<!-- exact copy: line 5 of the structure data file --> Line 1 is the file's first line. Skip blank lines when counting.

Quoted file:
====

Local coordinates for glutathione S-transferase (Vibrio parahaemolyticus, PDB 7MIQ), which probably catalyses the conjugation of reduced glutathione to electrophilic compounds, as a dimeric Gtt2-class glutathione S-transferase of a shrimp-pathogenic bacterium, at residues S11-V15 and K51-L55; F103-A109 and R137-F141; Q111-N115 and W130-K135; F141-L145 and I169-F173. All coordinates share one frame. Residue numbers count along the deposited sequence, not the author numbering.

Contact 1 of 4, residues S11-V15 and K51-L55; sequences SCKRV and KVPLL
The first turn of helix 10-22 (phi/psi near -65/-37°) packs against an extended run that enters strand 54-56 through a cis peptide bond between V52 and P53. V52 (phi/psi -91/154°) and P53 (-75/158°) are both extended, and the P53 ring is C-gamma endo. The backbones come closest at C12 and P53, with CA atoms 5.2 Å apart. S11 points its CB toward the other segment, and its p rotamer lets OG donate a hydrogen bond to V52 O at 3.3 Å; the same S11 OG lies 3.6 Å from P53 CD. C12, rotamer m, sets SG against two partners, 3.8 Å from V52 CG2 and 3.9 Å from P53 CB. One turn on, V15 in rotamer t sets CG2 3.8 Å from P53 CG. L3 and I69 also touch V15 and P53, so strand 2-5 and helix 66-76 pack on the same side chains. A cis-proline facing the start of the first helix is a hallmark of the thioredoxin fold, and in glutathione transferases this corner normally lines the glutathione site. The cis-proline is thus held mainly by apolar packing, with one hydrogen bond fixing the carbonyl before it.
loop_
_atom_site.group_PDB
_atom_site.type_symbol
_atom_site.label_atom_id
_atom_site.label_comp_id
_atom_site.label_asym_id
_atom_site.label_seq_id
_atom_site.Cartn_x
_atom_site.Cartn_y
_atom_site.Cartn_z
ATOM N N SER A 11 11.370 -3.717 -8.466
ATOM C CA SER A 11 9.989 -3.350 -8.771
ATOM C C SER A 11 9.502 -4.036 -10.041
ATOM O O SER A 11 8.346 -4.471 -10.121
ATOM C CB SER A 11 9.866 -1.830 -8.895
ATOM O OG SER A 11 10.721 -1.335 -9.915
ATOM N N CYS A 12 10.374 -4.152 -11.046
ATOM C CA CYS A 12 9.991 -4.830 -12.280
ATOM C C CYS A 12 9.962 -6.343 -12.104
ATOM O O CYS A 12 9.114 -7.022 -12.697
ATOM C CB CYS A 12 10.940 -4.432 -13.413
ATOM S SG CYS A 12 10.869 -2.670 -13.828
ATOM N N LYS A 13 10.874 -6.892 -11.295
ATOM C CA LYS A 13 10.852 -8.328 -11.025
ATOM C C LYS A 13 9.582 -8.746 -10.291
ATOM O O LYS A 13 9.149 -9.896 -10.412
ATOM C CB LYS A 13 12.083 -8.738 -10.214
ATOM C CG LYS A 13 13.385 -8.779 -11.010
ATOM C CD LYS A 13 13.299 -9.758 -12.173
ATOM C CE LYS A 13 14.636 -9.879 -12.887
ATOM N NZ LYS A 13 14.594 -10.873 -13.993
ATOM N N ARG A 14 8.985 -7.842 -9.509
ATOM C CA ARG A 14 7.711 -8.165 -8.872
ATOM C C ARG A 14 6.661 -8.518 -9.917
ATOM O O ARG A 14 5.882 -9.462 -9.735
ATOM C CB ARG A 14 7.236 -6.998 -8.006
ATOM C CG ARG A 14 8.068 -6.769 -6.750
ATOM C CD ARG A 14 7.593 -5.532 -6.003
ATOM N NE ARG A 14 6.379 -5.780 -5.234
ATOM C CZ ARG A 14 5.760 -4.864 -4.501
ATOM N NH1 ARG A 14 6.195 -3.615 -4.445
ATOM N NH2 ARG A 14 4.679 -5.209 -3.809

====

_atom_site.group_PDB